Ed Gibbs


The Sparks Brothers – first-look review

Edgar Wright delivers a deliciously infectious, suitably absurdist ode to his unsung musical heroes.

“The best British group to come out of America!” quips one of the many believers and collaborators peppered throughout this affectionate documentary, about a pair of musical misfits that never quite made the big time. If their influence was in any doubt, Edgar Wright has assembled dozens of celebrity talking heads, ranging from New Order and Duran Duran to Jason Schwartzman and, erm, Jonathan Ross, to quantify the point.

Ron and Russ Mael, we quickly learn, are one of the most influential sibling duos in musical history, with a legacy that’s remained largely buried for more than half a century. Their exact identity, even, remains something of a mystery, even after this spirited, exhaustive look through their giddy and tumultuous back pages.

Raised in surfside LA on a diet of John Ford westerns and music from the so-called British Invasion, the brothers added a growing obsession with the French New Wave to feed into hilarious early stabs at songcraft. ‘Windmill’ and ‘Computer Girl’ were among the first (Ron, ‘the quiet one’, replete with a deadpan Hitler moustache, wrote; Russ, the pretty boy – once a promising American football player – sang).

With their band Half Nelson, they attracted producer Todd Rundgren. But their debut bombed. A refresh – as Sparks – saw them fly to Britain, with a new line-up, chaotic shows, notable TV appearances (Top of the Pops and Old Grey Whistle Test in the UK; American Bandstand in the US) and an on-again, off-again relationship with their label. Rarely, if ever, has a band been dealt such a crazily grim set of cards, crashing and burning over and over again, only to rise up to try it all out one more time.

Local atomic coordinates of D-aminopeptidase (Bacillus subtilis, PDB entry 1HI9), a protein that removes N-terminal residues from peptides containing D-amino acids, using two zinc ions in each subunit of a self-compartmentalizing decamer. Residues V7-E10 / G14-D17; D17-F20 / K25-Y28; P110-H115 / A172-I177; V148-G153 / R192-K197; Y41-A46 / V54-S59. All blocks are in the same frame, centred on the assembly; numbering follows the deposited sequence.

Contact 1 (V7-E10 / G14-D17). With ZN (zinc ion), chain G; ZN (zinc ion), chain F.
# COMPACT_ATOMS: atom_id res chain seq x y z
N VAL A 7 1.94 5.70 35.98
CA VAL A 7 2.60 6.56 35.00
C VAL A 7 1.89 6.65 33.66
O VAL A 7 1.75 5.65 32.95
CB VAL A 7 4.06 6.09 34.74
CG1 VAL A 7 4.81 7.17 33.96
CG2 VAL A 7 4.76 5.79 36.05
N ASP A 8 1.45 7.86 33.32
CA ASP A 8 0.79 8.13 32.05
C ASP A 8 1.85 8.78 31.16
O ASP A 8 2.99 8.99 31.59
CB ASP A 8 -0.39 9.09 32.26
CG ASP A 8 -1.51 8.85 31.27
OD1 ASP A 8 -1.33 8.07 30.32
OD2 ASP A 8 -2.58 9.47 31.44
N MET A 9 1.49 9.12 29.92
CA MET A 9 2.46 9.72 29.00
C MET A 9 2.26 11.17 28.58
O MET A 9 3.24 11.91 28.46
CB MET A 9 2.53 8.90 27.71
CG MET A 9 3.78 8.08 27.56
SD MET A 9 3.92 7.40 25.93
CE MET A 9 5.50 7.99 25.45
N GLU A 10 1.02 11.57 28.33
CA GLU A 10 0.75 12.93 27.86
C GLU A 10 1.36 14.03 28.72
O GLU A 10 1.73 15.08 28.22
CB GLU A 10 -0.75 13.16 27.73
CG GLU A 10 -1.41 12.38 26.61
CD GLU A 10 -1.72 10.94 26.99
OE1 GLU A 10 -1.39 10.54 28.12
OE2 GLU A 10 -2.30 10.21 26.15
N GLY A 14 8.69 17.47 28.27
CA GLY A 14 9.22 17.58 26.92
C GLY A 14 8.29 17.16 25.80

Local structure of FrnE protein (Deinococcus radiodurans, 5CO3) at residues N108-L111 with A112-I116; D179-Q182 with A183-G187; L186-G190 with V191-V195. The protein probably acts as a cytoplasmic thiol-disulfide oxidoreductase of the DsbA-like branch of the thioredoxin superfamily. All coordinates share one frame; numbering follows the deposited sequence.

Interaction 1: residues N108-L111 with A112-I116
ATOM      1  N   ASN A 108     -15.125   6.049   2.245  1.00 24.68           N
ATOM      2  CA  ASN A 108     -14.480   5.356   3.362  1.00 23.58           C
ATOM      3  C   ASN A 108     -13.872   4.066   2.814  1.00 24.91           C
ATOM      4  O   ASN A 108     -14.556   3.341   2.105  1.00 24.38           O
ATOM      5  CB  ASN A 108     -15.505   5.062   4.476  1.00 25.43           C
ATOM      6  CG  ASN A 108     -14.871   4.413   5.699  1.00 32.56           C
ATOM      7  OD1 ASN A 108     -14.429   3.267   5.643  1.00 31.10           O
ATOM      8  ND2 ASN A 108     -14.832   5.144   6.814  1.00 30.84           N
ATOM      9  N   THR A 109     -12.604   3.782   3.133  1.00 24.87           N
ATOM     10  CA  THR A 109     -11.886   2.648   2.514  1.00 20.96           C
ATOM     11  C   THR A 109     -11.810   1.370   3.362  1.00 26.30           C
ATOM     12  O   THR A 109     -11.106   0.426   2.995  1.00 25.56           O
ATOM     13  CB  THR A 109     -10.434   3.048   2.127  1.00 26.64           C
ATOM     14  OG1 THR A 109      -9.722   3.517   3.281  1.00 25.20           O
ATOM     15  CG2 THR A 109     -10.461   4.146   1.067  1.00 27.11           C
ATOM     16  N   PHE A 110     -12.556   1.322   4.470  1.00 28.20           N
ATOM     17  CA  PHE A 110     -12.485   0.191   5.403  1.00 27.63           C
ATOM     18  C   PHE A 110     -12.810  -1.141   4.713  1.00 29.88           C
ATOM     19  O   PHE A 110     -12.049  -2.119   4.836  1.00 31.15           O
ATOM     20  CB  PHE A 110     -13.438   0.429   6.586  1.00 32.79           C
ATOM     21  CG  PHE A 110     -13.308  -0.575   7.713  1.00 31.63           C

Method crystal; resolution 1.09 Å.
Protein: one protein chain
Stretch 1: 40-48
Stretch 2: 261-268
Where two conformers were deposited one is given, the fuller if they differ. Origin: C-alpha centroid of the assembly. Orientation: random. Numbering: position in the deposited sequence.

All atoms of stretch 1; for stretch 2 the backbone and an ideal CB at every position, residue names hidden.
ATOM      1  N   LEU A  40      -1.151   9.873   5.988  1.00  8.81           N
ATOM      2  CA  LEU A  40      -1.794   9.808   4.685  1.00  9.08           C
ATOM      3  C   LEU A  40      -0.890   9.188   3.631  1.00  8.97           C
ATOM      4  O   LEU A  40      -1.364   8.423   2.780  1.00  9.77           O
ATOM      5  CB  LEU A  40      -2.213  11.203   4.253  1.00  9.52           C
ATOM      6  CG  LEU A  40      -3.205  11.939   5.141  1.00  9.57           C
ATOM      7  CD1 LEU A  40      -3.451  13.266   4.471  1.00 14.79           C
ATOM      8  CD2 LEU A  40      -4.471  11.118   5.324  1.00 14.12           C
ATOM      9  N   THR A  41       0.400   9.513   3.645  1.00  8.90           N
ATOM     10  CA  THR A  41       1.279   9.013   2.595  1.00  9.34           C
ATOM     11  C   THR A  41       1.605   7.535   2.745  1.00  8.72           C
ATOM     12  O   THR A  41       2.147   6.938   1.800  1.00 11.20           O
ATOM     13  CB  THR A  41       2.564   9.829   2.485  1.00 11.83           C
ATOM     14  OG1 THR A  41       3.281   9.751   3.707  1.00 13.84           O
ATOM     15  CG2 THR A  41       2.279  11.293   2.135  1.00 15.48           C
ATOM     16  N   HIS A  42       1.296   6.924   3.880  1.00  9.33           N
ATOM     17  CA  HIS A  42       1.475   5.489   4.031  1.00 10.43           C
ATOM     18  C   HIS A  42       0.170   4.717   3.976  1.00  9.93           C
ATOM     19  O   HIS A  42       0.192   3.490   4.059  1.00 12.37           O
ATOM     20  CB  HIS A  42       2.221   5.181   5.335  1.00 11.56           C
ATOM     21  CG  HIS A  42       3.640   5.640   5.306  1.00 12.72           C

Wright covers in intricate, chronological detail their 25 albums (which run the gauntlet from glam and prog rock to disco and techno) and their near-misses with cinema (notably, with Jacques Tati and Tim Burton), which explains why this enjoyable film runs at nearly two-and-a-half hours. We even get to learn how the pair, now in their seventies, stay in shape.

It’s all told via a lively scrap-book aesthetic of cut-out graphics, animation, home movies and those to-camera interviews, all shot in black-and-white (perhaps as an homage to their first love of European cinema). There’s very little not to love. All that’s missing is, perhaps, the elephant in the room, hinted at only in passing: their private lives. With music and performance as joyously camp as this, an additional layer begs to be included.

Still, with their mystique defiantly intact, the Mael brothers have at last the legacy piece they clearly so richly deserve. Blind to commercial ambition, with an unwavering sense of purpose, a sweet coda about their upcoming collaboration with French maverick Leos Carax provides a sweet finale to their delightfully off-the-wall journey. A story as rich as this should inspire every oddball out there to go forth and cultivate. The world needs artists like these more than ever.

Published 31 Jan 2021

Tags: Edgar Wright Sparks Sundance Film Festival The Sparks Brothers

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